According to a recent Pew Research Center survey, for the first time in more than two decades, support for the rights of gun owners takes precedence over enacting stricter gun control legislation. Fifty-two percent say it is more important to protect the right of Americans to own guns compared to 46% who say it is more important to control gun ownership.
Moreover, more people believe gun ownership provides protection from crime rather than it making a household more dangerous. Fifty-seven percent of Americans feel guns do more to protect people from becoming crime victims, while 38% say they do more to endanger personal safety.
A seismic shift in sentiment
These figures are very different to how people felt in the aftermath of the tragic shooting in Newtown, Conn., in December 2012. The murder of 20 children and six adults at Sandy Hook school was a seminal event in the debate over gun ownership and control, and at the time, just 45% of those surveyed by Pew thought protecting gun owners rights was more important, while 52% said stricter gun laws were a priority. As we see, the numbers have almost completely reversed since then.
And while people have always felt guns protected you more than they thought they made things more dangerous, in January 2013, when Pew last asked, it was a narrower 48% to 37% split.
Ironically, the more recent polling data may ultimately prove to be a big problem for the companies that make guns and the retailers that sell them. The imperative behind surging gun sales has been the likelihood the right to own them would soon be greatly restricted. A groundswell of support for gun ownership rights, though, dramatically reduces that probability and the need to rush out and buy one now -- today! -- is removed.
Shooting out the lights
The gun manufacturing industry has been growing like gangbusters. The Bureau of Alcohol, Tobacco, Firearms, and Explosives said more than 10.8 million pistols, rifles, and shotguns were produced in 2013 (the most recent data available), a 26% increase over the prior year, and almost double the number made in 2010.
The FBI conducted a record 21.1 million background checks on people who wanted to purchase firearms the year after Sandy Hook. Although the number of criminal checks eased back slightly in 2014, the 20.98 million people the FBI investigated were still the second largest number processed.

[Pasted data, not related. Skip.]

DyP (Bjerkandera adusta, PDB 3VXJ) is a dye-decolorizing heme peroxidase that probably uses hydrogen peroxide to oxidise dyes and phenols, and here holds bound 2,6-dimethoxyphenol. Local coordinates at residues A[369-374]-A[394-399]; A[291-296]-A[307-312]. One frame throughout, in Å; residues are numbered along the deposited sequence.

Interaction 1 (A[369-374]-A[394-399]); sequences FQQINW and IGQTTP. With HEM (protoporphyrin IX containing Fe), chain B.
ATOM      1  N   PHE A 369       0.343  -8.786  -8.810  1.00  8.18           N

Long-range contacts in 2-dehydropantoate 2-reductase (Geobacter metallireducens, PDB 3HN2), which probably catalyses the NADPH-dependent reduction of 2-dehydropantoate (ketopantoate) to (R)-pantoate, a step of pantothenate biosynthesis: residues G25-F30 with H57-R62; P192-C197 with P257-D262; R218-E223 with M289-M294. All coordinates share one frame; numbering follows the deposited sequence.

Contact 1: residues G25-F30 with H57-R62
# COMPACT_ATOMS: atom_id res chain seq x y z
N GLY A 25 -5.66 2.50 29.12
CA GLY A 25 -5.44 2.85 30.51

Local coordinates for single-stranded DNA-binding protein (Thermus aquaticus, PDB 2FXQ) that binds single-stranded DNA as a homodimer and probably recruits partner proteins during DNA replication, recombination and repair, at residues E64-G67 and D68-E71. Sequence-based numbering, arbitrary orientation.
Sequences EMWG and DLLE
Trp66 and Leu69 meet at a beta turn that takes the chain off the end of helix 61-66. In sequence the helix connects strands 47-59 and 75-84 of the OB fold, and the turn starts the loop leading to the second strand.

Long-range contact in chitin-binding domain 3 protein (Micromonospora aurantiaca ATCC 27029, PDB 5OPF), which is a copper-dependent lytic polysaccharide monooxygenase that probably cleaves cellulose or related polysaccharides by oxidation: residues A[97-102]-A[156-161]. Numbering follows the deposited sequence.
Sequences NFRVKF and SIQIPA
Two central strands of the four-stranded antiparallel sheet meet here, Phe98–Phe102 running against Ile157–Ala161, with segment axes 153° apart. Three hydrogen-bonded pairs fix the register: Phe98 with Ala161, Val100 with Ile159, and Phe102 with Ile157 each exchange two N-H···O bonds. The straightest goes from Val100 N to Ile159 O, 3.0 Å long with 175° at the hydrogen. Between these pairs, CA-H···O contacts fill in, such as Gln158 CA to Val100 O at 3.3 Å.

Between 2009 when President Obama took office and 2013, gun manufacturers saw an explosion in the number of firearms produced. Smith & Wesson Holding (NASDAQ:SWBI) and Sturm, Ruger (NYSE:RGR) both more than doubled the number of firearms manufacturered -- 129% and 134%, respectively -- while Glock quintupled its production of pistols over that time frame.
Investors went along for the ride as well. Smith & Wesson stock jumped 60% just in 2013, while Ruger was up 67%.
Similarly, sporting goods retailers like Cabela's also enjoyed a 60% jump in shares. Dick's Sporting Goods had a more muted 29% increase in its stock's value, but that might have been due to its decision to suspend sales of certain gun styles nationwide.
Looking down the barrel
However, 2014 saw the ardor for firearms sales cool. As it became apparent the movement to ban guns, or restrict their sale and ownership, had faltered, the imperative to rush out and buy a gun cooled right alongside it.
Revenues at Smith & Wesson for the last calendar year were down around 16% (its fiscal year ends in April), and down 20% at Ruger. Both attributed higher inventory levels at retailers as being the cause for the slowdown in sales, meaning all of those guns they had been producing suddenly ran into a brick wall.
Now, both manufacturers see the industry returning to more normalized levels. It's true that 2013 was an incredible boom year, and 2014 was something of a bust, and by looking out over the rest of 2015, and gauging it by 2012's results, gun manufacturers feel good about how they'll do.
Yet that underscores why the Pew Research Center survey could be worrisome for gunmakers.
The new normal
Without question, it's been the fear of restrictive gun laws that has motivated sportsmen, hunters, and enthusiasts to buy a firearm now instead of waiting for when it may be too late. It was the threat that President Obama, from the time he was first elected, would enact legislation that propelled gun owners to buy more and earn him the title of "the greatest gun salesman ever."
And though rumor of Obama using executive action to enact gun control remains an undercurrent in certain gun enthusiast circles, and may even be helping to prop up sales, the Pew survey shows there's little chance of any legislative action succeeding.
When the majority of Americans believe guns not only make you safe, but that owners need to have their rights strengthened, it will be a cold day before legislation will be passed that undermines them. And that suggests people won't be rushing out to buy a gun right away; they'll defer their purchase instead.
It's that scenario, the survey numbers show, that could be the most troubling to gunmakers. The stocks of Smith & Wesson and Sturm, Ruger are up around 60% year to date, but investors may want to temper any further enthusiasm they hold for those stocks rising more.